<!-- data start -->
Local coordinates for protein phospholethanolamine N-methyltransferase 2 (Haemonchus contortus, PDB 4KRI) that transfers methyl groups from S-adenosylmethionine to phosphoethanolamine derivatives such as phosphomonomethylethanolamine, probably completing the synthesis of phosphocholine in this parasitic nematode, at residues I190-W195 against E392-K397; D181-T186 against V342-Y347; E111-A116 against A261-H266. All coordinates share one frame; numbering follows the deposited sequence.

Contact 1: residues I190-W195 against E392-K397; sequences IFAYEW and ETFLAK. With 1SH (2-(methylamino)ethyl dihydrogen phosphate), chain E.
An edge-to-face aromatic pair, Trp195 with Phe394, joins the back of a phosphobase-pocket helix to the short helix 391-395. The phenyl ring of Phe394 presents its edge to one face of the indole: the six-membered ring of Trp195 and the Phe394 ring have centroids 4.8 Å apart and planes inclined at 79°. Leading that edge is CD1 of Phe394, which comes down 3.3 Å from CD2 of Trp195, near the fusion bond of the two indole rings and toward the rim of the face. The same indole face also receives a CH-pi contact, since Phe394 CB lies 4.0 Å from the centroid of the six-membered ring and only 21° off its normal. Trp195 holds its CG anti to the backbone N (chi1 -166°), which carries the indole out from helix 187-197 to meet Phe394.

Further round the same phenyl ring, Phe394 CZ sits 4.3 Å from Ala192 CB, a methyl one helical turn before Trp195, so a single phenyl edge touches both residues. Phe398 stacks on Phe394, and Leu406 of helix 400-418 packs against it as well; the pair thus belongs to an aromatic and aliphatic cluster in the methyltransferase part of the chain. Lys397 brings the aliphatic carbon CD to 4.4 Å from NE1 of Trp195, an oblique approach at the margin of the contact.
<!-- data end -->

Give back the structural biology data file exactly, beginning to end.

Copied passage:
Local coordinates for protein phospholethanolamine N-methyltransferase 2 (Haemonchus contortus, PDB 4KRI) that transfers methyl groups from S-adenosylmethionine to phosphoethanolamine derivatives such as phosphomonomethylethanolamine, probably completing the synthesis of phosphocholine in this parasitic nematode, at residues I190-W195 against E392-K397; D181-T186 against V342-Y347; E111-A116 against A261-H266. All coordinates share one frame; numbering follows the deposited sequence.

Contact 1: residues I190-W195 against E392-K397; sequences IFAYEW and ETFLAK. With 1SH (2-(methylamino)ethyl dihydrogen phosphate), chain E.
An edge-to-face aromatic pair, Trp195 with Phe394, joins the back of a phosphobase-pocket helix to the short helix 391-395. The phenyl ring of Phe394 presents its edge to one face of the indole: the six-membered ring of Trp195 and the Phe394 ring have centroids 4.8 Å apart and planes inclined at 79°. Leading that edge is CD1 of Phe394, which comes down 3.3 Å from CD2 of Trp195, near the fusion bond of the two indole rings and toward the rim of the face. The same indole face also receives a CH-pi contact, since Phe394 CB lies 4.0 Å from the centroid of the six-membered ring and only 21° off its normal. Trp195 holds its CG anti to the backbone N (chi1 -166°), which carries the indole out from helix 187-197 to meet Phe394.

Further round the same phenyl ring, Phe394 CZ sits 4.3 Å from Ala192 CB, a methyl one helical turn before Trp195, so a single phenyl edge touches both residues. Phe398 stacks on Phe394, and Leu406 of helix 400-418 packs against it as well; the pair thus belongs to an aromatic and aliphatic cluster in the methyltransferase part of the chain. Lys397 brings the aliphatic carbon CD to 4.4 Å from NE1 of Trp195, an oblique approach at the margin of the contact.